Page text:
It’s not that one is not better than the other. More often than not, organizations tend to be some form of a hybrid between the two, with an inclination towards either hierarchical or flat structures. We need places where everyone feels safe to say what they think without worry. When we have that within the teams and under the guidance of leaders, a supportive space tends to emerge where individuals can freely express opinions and ideas while benefiting from diverse perspectives. 

How exactly can get there? By implementing tools that help us embrace conflict.


Tools for Embracing Conflict in Design and Research

In this section, we’ll take time to understand better why a culture of fear brews in teams and provide top tips for navigating conflict.


The (Im)Perfect Brewing Pot: Culture of Fear

When you’re operating within a culture of fear, there is a common pattern that tends to occur: 


  1. Judgement: This is when we evaluate someone’s behaviour based on what has happened during a specific situation. This could be in multiple forms:
    • Moralistic Judgements: Casting moral judgments suggests wrongdoing or inadequacy if actions deviate from our values. For instance: “They’re too lazy.”
    • Use of Comparisons: Establishes an implicit hierarchy, fostering feelings of self-induced misery or unwarranted pride. For example: “You took too long to finish this (compared to how long it would take me).”
    • Denial of Responsibility: Assigning blame to others while disregarding our own accountability for thoughts, feelings, and actions. For instance: “I lied to the client because my boss told me to.”
  2. Interpretation: When we engage in judgment, we focus on perceiving others and their wrongdoings against us. Such expressions are often interpreted as criticism rather than invitations for dialogue. For example: “I feel misunderstood, manipulated, betrayed, disrespected, neglected… because YOU did X thing.”
  3. Strategies: Due to our interpretation, we often resort to strategies aimed at fulfilling our wants, desires, or perceived entitlements. However, these strategies frequently conceal our underlying needs. For instance, while you may desire universal approval, the underlying need may be for genuine connection. Similarly, feeling deserving of external recognition for your work may mask the underlying need for acknowledgment and celebration.
  4. Demand: As a result of this pattern, we often resort to making demands of those around us or even ourselves. Instead of engaging in dialogue, we speak to others or at them, potentially blaming or punishing them if they fail to comply. When presented with demands, listeners perceive only two options: to submit or rebel. For instance, phrases like “You should be cleaning up after yourself” or “You are supposed to do what I ask” exemplify this dynamic.


Creating a Culture of Collaboration and Compassion

To move away from a culture of fear and judgement and toward a culture of collaboration and compassion, we can use this pattern instead for objectively describing concrete actions you or someone else is taking that is free of judgment. This framework comes from the book “Nonviolent Communication” written by Marshall B. Rosenberg. 

Creating a culture of collaboration involves following a structured pattern:

  1. Observations:
    • Describe concrete actions objectively, free of judgment, maintaining a separation between observations and evaluations.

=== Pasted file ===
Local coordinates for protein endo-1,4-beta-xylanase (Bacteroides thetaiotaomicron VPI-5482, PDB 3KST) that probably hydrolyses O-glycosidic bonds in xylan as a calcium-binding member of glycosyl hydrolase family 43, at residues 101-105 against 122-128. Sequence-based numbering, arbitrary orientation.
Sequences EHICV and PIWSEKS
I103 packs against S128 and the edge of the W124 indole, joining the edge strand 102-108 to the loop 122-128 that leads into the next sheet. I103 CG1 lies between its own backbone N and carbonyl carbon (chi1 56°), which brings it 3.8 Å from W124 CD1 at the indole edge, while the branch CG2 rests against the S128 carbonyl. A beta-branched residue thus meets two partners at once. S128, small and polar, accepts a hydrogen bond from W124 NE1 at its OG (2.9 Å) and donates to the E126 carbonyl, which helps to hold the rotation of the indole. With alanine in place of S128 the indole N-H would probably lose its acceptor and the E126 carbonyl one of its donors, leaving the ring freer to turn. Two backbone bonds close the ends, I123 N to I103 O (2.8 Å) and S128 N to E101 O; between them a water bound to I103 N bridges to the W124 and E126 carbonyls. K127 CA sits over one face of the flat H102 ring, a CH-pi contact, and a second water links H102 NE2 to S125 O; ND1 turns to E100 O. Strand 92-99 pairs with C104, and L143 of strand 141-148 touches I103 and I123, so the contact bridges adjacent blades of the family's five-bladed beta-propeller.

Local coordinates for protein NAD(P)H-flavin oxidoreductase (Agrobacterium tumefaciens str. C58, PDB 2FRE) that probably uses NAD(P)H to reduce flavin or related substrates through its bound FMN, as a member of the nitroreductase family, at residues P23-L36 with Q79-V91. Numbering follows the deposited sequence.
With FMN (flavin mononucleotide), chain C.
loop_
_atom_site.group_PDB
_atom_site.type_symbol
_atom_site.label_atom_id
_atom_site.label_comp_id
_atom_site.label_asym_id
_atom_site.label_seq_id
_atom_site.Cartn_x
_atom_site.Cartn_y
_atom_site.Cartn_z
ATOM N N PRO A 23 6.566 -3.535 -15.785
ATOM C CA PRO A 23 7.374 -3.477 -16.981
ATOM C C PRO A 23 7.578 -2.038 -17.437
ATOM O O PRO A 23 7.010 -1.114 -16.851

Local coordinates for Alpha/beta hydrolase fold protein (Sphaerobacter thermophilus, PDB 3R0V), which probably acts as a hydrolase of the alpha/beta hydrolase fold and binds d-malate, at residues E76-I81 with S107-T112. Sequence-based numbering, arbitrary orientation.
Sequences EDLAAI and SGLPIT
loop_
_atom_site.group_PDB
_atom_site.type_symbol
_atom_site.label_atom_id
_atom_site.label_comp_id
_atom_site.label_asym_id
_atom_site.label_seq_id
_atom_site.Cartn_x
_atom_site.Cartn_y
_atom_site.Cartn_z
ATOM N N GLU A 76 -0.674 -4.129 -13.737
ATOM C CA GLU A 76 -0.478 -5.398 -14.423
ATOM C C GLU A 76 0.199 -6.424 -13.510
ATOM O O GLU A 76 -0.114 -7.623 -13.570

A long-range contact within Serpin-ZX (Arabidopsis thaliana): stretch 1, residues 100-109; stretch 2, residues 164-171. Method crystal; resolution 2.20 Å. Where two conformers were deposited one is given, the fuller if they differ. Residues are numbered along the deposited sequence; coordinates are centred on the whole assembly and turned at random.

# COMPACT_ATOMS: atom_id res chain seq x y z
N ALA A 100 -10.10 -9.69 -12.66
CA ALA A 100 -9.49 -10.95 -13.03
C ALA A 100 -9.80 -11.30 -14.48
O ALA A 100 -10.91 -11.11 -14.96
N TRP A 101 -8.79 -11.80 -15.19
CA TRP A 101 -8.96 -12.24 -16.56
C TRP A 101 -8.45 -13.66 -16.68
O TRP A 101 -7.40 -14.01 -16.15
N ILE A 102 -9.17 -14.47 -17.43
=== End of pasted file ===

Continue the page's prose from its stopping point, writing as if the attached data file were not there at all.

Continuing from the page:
• Specific observations are contextual and time-bound. For example, instead of saying, “They’re too lazy,” one could observe, “You have been on your phone for the last 2 hours.”
    • Describing behaviour factually and neutrally serves as the foundation for constructive conversation.
  2. Feelings:
    • After observing, identify personal feelings.
    • Distinguish feelings from thoughts to avoid misinterpretation. For instance, replacing “I feel misunderstood” with “I think I am being misunderstood.”
    • Use “I” statements to express feelings, such as replacing “You make me angry” with “I feel angry when I see you on your phone.”
    • Embrace vulnerability to enhance self-awareness.
  3. Needs:
    • Acknowledge the needs behind the identified feelings.
    • Recognize that others’ actions may stimulate feelings but are not the root cause.
    • Communicate personal needs or values without blaming or criticizing others. For example, feeling disconnected may indicate a need for connection and belonging.
  4. Requests:
    • Make clear, specific, and concrete requests to fulfill identified needs.
    • Focus on stating what is requested rather than what is not. For instance, ask, “Would you be open to finding ways to spend quality time together?”

Checking in to ensure requests are accurately heard creates a space to have a dialogue with the other person where they can express their feelings and needs. This opens channels for conversation and collaboration that fulfill everyone’s needs!


Concluding today’s discussion on embracing conflict in design work, we offer a crucial insight: Embracing our authentic selves and the clashes arising from diverse perspectives catalyze creative excellence. Rather than shying away from disagreements, we should embrace them as avenues to foster innovative design.

Conflict isn’t something to fear; it’s something to celebrate! While environmental factors play a role, our shared humanity is a constant. Effective collaboration hinges on language and communication rooted in authenticity.

In the words of Jennifer Fraser, “There are no difficult conversations. They are just conversations.” Let’s approach conflict with openness and curiosity, recognizing it as an opportunity for growth and innovation in our design endeavours.